Friday, June 5, 2009

It's A Friday Thing: This Is Not A Pain(t)hing - Oh, No!

Fig. 1. Hiraki Sawa - Going Places Sitting Down (video still), 2004

'Psychologists - and more especially philosophers - pay little attention to the play of miniature frequently introduced into fairytales. In the eyes of the psychologist, the writer is merely amusing himself when he creates houses that can be set on a pea. But this is a basic absurdity that places the tale on a level with the merest fantasy. And fantasy precludes the writer from entering, really, into the domain of the fantastic. Indeed he himself, when he develops his facile inventions, often quite ponderously, would appear not to believe in a psychological reality that corresponds to these miniature features. He lacks that little particle of dream which could be handed on from writer to reader. To make others believe, we must believe ourselves. Is it worthwhile, then, for a philosopher to raise a phenomenological problem with regard to these literary "miniatures", these objects that are so easily made smaller through literary means? Is it possible for the conscious - of both writer and reader - to play a sincere role in the very origin of images of this kind?

Yet we are obliged to grant these images a certain objectivity, from the mere fact that they both attract and interest many dreamers. One might say that these houses in miniature are false objects that possess a true psychological objectivity. Here the process of imagination is typical, and poses a problem that must be distinguished from the general problem of geometrical similarities. The geometrician sees exactly the same thing in two similar figures, drawn to different scales. The plan of a house drawn on a reduced scale implies none of the problems that are inherent to a philosophy of the imagination. There is even no need to consider it from the general standpoint of representation, although it would be important, from this standpoint, to study the phenomenology of similarity. Our study should be specified as belonging definitely under the imagination.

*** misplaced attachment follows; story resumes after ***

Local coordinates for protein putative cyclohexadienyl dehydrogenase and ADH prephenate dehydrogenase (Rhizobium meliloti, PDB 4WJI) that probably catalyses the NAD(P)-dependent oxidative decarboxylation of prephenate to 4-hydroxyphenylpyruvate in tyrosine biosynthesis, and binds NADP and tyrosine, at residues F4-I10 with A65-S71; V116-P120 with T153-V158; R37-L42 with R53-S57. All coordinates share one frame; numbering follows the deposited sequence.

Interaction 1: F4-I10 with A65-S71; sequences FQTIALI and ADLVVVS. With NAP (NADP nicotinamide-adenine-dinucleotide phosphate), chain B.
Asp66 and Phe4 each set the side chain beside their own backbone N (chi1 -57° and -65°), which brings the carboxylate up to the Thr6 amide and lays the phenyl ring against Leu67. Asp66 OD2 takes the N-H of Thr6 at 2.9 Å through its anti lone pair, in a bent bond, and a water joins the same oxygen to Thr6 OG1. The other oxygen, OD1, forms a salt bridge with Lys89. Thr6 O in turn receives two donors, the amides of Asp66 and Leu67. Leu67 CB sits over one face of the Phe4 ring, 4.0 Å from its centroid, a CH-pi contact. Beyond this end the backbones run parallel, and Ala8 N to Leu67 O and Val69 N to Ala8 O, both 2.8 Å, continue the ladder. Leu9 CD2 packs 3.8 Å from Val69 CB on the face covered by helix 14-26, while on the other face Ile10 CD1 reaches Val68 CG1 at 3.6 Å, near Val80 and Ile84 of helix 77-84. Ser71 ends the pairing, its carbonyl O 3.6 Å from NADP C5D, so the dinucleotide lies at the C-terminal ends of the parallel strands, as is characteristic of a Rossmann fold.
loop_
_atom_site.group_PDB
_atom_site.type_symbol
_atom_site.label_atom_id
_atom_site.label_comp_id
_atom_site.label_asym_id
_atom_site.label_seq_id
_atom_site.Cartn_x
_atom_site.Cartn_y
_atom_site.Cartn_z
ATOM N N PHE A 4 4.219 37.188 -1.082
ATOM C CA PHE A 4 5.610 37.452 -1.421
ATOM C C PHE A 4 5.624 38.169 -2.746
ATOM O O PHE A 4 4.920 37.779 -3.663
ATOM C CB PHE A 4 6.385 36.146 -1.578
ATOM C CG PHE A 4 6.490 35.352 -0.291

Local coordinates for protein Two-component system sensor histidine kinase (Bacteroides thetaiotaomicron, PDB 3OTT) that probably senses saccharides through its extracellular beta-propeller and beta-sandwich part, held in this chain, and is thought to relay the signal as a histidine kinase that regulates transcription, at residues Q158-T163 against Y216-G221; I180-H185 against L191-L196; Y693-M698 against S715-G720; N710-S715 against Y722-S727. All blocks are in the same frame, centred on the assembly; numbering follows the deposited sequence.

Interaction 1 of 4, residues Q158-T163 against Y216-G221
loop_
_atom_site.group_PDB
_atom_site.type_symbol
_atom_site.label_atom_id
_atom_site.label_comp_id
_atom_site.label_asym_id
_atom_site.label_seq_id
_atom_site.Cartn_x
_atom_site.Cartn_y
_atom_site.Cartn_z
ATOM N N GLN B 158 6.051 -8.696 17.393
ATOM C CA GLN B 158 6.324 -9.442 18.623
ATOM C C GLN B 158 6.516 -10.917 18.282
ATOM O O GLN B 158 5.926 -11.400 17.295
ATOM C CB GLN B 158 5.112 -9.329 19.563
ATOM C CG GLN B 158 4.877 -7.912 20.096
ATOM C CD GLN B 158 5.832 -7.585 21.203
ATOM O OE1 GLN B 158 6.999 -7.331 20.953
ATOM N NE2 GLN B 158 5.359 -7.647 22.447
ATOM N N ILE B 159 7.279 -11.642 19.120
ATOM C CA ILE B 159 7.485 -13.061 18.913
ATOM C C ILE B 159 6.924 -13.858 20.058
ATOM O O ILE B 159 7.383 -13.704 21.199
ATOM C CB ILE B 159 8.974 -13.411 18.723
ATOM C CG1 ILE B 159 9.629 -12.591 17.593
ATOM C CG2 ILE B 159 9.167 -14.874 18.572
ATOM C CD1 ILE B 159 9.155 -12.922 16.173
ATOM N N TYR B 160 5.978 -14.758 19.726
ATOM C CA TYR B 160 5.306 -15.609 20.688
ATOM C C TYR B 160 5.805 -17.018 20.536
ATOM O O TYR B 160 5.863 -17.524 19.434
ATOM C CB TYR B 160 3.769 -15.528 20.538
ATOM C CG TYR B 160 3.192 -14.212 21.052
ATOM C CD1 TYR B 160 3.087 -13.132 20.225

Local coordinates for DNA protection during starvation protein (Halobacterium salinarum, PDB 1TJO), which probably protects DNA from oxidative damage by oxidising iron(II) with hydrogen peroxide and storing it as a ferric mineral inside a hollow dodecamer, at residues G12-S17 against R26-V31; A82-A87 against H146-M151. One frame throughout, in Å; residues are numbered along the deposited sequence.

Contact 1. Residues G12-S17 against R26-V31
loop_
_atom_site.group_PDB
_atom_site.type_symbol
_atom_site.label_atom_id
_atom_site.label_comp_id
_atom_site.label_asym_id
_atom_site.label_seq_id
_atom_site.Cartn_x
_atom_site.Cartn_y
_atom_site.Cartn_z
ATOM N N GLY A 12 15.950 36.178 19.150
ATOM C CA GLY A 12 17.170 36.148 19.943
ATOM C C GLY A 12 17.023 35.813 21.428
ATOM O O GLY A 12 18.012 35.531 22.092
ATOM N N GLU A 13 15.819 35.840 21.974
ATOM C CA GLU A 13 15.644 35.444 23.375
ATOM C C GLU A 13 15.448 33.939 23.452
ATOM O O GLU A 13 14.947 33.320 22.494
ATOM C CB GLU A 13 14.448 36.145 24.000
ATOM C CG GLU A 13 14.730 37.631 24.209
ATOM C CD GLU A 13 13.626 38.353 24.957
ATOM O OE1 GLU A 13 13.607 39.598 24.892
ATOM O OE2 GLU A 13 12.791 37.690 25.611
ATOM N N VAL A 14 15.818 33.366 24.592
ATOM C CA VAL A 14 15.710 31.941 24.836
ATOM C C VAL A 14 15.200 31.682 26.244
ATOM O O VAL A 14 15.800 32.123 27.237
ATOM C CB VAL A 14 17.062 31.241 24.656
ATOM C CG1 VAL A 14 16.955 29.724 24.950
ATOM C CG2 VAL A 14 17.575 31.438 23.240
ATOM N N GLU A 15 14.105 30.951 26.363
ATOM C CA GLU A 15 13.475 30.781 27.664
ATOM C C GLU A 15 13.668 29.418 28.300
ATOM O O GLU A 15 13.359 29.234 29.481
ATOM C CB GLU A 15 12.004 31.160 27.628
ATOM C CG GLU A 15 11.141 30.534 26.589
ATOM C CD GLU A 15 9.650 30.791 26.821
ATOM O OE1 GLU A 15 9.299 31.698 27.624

Everything will be clear, for instance, if, in order to enter into the domain where we imagine, we are forced to cross the threshold of absurdity, as in the case of [Bean Treasure] , Charles Nodier's hero, who gets into a fairy's coach the size of a bean. In fact, he gets into it with six "litrons" of beans on his shoulder. There is thus a contradiction in numbers as well as in the size of the space involved. Six thousand beans fit into one. And the same thing is true when Michael - who is oversize - finds himself, to his great surprise, in the house of the [Beggar Fairy], which is hidden under a tuft of grass. But he feels at home there, and settles down. Happy at being in a small place, he realises an experience of topohilia; that is, once inside the miniature house, he sees its vast number of rooms; from the interior he discovers interior beauty. Here we have an inversion of perspective, which is either fleeting or captivating, according to the talent of the narrator, or the reader's capacity for dream. Nodier, who was often too eager to be "agreeable", and too much amused to give full reign to his imagination, allows certain badly camouflaged rationalisations to subsist. In order to explain psychologically this entry into the tiny house, he recalls the little cardboard houses that children play with. In other words, the tiny things we imagine simply take us back to childhood, to familiarity with toys and the reality of toys.

But the imagination deserves better than that. In point of fact, imagination in miniature is natural imagination which appears at all ages in the daydreams of born dreamers. Indeed, the element of amusement must be removed, if we are to find its true psychological roots.

. . .

Representation becomes nothing but a body of expressions with which to communicate our own images to others. In line with a philosophy that accepts the imagination as a basic faculty, one could say, in the manner of Schopenhauer: "The world is my imagination." The cleverer I am at miniaturising the world, the better I possess it. But in doing this, it must be understood that values become condensed and enriched in miniature. Platonic dialectics of large and small do not suffice for us to become cognizant of the dynamic virtues of miniature thinking. One must go beyond logic in order to experience what is large in what is small.'

Gaston Bachelard